RBI's Hamletian dilemma

With the pandemic eating into the growth impetus of the Indian economy and associated supply shocks pushing up the inflationary pressure, the inflation targeting regime of the Reserve Bank of India (RBI) could be on the horns of a dilemma in the near future.

Depending upon the extent of adverse impact of the ongoing Covid-19 pandemic on the real and financial sectors, the economy may warrant loosening of the monetary policy, but if inflation — primarily emanating out of adverse supply shocks— goes out of control, then further easing of monetary policy could appear to be counter-productive. Thus, there are indications that the stage of monetary policy is being set for a classical Hamletian dilemma: To ease or not to ease monetary policy further.

To get to the context, it may be useful to remind ourselves that with the signing of the Monetary Policy Framework Agreement between the Government of India and RBI on February 20, 2015, flexible inflation targeting (FIT) was formally adopted in India. Subsequently, with the amendment to the RBI Act on May 14, 2016, several provisions of the framework were subsumed in the amended Act. The central government, in consultation with the RBI,  notified the inflation target of 4.0 per cent— with 6.0 per cent and 2.0 per cent as the upper and lower tolerance levels, respectively— in the official gazette on August 5, 2016. It was also specified that this inflation target is applicable from August 5, 2016, to March 31, 2021, and that if the average inflation is more than 6 per cent, or less than 2 per cent, for any three consecutive quarters, it would mean a failure to achieve the inflation target. 

If the RBI fails to meet the inflation target, it shall set out “a report to the central government stating the reasons for failure to achieve the inflation target; remedial actions proposed to be taken by RBI; and an estimate of the time-period within which the inflation target shall be achieved pursuant to timely implementation of proposed remedial actions,” the gazette notification added.

illustration: Binay Sinha

From the inflationary trends during the last seven years, it is clear that the FIT regime of the RBI has been quite effective and successful and inflation rate has been, by and large, within the tolerance limit of 4 per cent, (± ) 2 per cent, till November 2019 (see chart). Of course, good luck in the form of benign supply shocks (particularly low global energy prices) could have had a role in the sharp downward inflationary trends during some episodes.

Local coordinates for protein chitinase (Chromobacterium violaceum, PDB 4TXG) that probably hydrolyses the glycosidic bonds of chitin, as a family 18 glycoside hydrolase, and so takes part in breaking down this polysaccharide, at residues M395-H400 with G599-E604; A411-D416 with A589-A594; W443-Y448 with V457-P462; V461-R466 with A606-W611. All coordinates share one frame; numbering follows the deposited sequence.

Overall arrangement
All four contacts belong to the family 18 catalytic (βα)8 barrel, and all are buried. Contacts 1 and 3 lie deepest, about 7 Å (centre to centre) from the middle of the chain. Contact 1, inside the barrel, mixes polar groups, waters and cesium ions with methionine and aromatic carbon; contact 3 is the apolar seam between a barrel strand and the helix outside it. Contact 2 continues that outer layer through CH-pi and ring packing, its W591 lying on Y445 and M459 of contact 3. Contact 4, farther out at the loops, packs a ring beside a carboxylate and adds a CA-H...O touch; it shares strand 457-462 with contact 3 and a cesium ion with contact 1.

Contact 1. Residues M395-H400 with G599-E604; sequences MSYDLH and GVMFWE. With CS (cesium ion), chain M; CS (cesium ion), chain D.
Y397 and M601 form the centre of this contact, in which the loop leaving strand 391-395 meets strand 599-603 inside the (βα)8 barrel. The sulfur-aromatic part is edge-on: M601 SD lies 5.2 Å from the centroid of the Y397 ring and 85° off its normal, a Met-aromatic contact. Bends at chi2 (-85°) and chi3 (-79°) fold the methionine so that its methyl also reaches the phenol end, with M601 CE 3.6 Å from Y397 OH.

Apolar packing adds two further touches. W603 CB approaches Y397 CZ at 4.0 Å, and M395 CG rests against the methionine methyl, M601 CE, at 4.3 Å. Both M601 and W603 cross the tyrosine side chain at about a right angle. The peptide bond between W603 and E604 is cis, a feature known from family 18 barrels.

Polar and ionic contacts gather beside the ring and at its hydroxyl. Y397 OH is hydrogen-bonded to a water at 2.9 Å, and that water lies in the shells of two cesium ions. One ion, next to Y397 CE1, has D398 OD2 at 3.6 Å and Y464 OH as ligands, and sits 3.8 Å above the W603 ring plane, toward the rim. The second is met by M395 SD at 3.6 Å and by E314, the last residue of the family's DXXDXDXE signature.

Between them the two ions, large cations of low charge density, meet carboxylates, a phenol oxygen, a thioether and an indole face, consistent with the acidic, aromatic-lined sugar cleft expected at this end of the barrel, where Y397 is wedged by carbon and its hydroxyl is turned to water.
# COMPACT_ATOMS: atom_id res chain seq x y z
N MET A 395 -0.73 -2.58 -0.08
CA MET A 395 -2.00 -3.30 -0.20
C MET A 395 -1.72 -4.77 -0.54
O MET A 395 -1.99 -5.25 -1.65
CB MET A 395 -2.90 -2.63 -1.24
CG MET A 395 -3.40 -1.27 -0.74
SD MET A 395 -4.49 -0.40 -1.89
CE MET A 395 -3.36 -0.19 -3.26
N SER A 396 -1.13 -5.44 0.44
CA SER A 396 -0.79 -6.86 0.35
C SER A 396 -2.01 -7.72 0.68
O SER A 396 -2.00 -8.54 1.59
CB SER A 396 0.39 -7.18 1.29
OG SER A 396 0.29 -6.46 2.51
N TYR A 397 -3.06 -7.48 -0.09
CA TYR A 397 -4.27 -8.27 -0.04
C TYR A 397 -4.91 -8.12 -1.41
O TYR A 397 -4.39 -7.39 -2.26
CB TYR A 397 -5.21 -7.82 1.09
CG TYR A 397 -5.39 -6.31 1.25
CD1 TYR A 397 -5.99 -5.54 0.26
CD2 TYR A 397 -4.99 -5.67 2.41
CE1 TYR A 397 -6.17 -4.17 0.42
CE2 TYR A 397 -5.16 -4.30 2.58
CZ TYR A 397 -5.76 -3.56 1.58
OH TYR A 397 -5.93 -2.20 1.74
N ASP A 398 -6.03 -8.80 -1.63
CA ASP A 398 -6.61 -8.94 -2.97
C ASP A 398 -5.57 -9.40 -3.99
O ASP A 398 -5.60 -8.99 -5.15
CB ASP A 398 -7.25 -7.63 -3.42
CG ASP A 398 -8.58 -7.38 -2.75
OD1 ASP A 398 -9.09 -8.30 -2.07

Are the inflationary and growth records in recent months, following the pandemic, posing some issues for the FIT regime?  Following broad pointers are indicative. First, rates of inflation have been consistently higher than the 6 per cent mark, since December 2019 with the exception of March 2020, when it was 5.8 per cent. Given the limited lifting of the lockdown — and in some cases, its re-imposition— supply shocks may continue till there is a marked improvement in the Covid-19 situation in India.

Second, even before the pandemic, Indian growth had been decelerating over the last eight quarters, and the January–March 2020 quarter saw a low growth rate of 3.1 per cent. Rightly, monetary policy was in an accommodative mode even before the outbreak of the pandemic and the repo rate was cut by as much as 135 basis points between February 2019 and the beginning of the pandemic. Liquidity conditions have been kept in the surplus mode since June 2019.

Third, now with the adverse impact of the pandemic, there are apprehensions that the real GDP growth for 2020-21 could be in the negative territory. The International Monetary Fund in its June 25 projections has placed Indian growth for 2020-21 at (-) 4.5 per cent. If so, it is going to be the lowest growth rate in 40 years.


Fourth, faced with such a depressed economy, a sizeable monetary stimulus has been announced. RBI Governor Shaktikanta Das in a speech on July 11 revealed that the liquidity measures announced by the RBI since February aggregated to about Rs 9.57 trillion (equivalent to about 4.7 per cent of 2019-20 nominal GDP).

Considering all these stylised facts, any high inflation number (higher than 6 per cent) in future could pose a dilemma before the RBI — whether to prolong the stimulus, take a pause or start reversing the rate-cut cycle. It is our view that high inflation during the pandemic in no way should cast any doubt on the effectiveness (or the lack) of the flexible inflation targeting regime. These dilemmas are genuine in the life of any monetary policy regime and it is expected that the RBI will take an appropriate stance in sync with the incremental unfolding of the hugely uncertain reality in near-future.

The current pandemic is the perfect example of a black-swan event in its rarity and unpredictability.  Nobody could have predicted its outcome even as late as March. It will, thus, be best to place any monetary policy decisions in this troubled time under an escape clause similar to the Fiscal Responsibility and Budget Management Act that allows the central government to borrow more than the statutorily allowed limit during exceptional circumstances.  

A review of the Indian inflation targeting regime would be due next year. It will be appropriate to hold any verdict on its performance till that time. An interim assessment in an exceptional year could suffer from pessimistic biases and would be indicative of rash judgement.
The writers are professors at Indian Institute of Management Calcutta.

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